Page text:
Yoo Myung-hee: Glass-ceiling breaker aiming for WTO chief
South Korean Trade Minister Yoo Myung-hee, one of the two women fighting to be the next head of the World Trade Organization, is known at home as a glass ceiling breaker in a still male-dominated society.
A graduate of English literature from elite Seoul University, she gave up her dreams of a literary career to become a civil servant at the Department of Commerce in 1995.
"At that time there were no seasoned trade experts in South Korea and I decided to pursue my career in trade because I thought the country would need one," she told the Seoul Economic Daily in 2018.
Initially she worked in the WTO department of the ministry. She took the time to do a PhD from Vanderbilt University in the United States and has conducted a number of free trade negotiations.
These include both the 2014 free trade agreement with China in South Korea and the revision of the agreement with the USA in 2018, which was called for by President Donald Trump.
She has built a reputation for being a tough negotiator and, during talks with Singapore in 2004, staged a strike that she later described as "carefully calculated".
"The next day we had the deal we wanted."
She is described by the South Korean government as an "innovator, negotiator, strategist and pioneer" and she was appointed Minister of Commerce by center-left President Moon Jae-in last year.
Her husband Choung Tae-ok was a member of the main conservative opposition until the general election in April.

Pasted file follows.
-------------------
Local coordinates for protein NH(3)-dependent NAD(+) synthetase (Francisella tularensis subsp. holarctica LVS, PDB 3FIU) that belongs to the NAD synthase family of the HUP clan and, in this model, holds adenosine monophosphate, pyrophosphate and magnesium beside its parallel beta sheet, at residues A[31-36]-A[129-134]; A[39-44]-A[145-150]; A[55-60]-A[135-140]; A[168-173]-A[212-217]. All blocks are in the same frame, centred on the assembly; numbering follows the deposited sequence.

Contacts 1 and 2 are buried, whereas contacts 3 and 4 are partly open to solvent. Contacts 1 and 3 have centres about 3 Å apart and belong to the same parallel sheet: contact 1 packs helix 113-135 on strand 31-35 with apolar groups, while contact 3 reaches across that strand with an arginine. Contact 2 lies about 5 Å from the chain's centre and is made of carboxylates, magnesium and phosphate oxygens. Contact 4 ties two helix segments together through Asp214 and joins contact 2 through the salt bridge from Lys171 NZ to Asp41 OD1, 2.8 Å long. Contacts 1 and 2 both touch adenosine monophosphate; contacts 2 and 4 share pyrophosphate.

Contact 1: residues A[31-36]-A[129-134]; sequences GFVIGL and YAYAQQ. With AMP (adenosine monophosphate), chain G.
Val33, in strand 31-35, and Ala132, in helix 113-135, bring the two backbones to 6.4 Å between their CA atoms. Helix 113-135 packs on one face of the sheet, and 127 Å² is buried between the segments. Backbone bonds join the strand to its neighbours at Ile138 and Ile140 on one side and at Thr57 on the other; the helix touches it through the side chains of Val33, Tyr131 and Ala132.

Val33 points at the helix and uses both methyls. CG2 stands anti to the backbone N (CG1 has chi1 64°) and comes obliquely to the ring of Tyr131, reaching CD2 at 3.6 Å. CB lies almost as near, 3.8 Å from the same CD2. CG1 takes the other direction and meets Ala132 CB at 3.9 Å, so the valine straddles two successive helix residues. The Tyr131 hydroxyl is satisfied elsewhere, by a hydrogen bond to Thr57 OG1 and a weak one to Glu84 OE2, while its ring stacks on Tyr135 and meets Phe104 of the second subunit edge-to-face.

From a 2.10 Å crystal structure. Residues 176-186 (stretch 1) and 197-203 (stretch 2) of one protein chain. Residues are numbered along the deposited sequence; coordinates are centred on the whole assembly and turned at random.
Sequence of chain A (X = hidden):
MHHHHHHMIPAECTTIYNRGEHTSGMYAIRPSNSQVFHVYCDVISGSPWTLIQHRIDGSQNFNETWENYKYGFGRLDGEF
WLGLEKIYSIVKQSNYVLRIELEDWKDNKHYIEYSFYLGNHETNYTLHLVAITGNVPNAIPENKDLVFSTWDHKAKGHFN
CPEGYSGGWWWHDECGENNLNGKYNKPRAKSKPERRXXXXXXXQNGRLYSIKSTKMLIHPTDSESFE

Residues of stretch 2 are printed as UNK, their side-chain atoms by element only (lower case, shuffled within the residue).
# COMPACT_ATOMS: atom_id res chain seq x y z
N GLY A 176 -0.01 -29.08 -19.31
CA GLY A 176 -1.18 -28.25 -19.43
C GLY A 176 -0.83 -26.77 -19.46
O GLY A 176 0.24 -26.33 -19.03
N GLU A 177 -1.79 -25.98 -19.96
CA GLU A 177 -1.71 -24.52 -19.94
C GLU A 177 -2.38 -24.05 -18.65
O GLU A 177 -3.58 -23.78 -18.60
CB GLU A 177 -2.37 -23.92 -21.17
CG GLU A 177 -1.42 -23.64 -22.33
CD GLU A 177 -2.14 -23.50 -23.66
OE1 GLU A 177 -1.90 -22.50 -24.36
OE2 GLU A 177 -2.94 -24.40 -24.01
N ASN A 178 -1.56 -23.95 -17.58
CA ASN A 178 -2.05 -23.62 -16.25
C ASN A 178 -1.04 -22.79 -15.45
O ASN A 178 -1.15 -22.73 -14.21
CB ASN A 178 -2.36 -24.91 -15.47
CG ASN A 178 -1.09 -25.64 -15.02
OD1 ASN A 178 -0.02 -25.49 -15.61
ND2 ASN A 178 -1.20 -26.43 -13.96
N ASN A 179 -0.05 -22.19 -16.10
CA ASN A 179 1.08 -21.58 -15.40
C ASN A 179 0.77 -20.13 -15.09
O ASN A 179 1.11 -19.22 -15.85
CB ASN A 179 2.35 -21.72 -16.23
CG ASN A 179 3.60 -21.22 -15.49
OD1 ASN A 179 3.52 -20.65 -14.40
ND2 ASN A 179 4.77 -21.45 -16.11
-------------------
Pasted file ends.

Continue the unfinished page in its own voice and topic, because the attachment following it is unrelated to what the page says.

Their relationship made headlines when she attended a parliamentary hearing and he was among the MPs in attendance, despite their not staying down to earth.
The couple have two children, and Yoo told Seoul Economic Daily, "I recently saw 'Game of Thrones,' which my daughter liked, and read a book with her about Elon Musk.
"A child is like an organic body that feeds on the love and time of its parents. I try to be with them whenever possible."
If elected, Yoo, 53, will become the oldest South Korean on the global diplomatic scene since Ban Ki-moon, who was Secretary-General of the United Nations between 2007 and 2016.
"Her life in Korea has been shaped by Korea's increasing prosperity and growth in the multilateral trading world," her ministry said of her.
However, her candidacy takes place amid mounting trade tensions between Washington and Beijing and growing protectionist sentiment around the world.
In her nomination statement in June, she said she and South Korea owe "gratitude" to the WTO for its "remarkable growth, from a relatively impoverished country recovering from the ruins of war to one of the largest trading nations".
In view of the threat of protectionism and trade tensions, however, the WTO is confronted with a "confidence deficit" in which many "question" the relevance of the trading system it represents.
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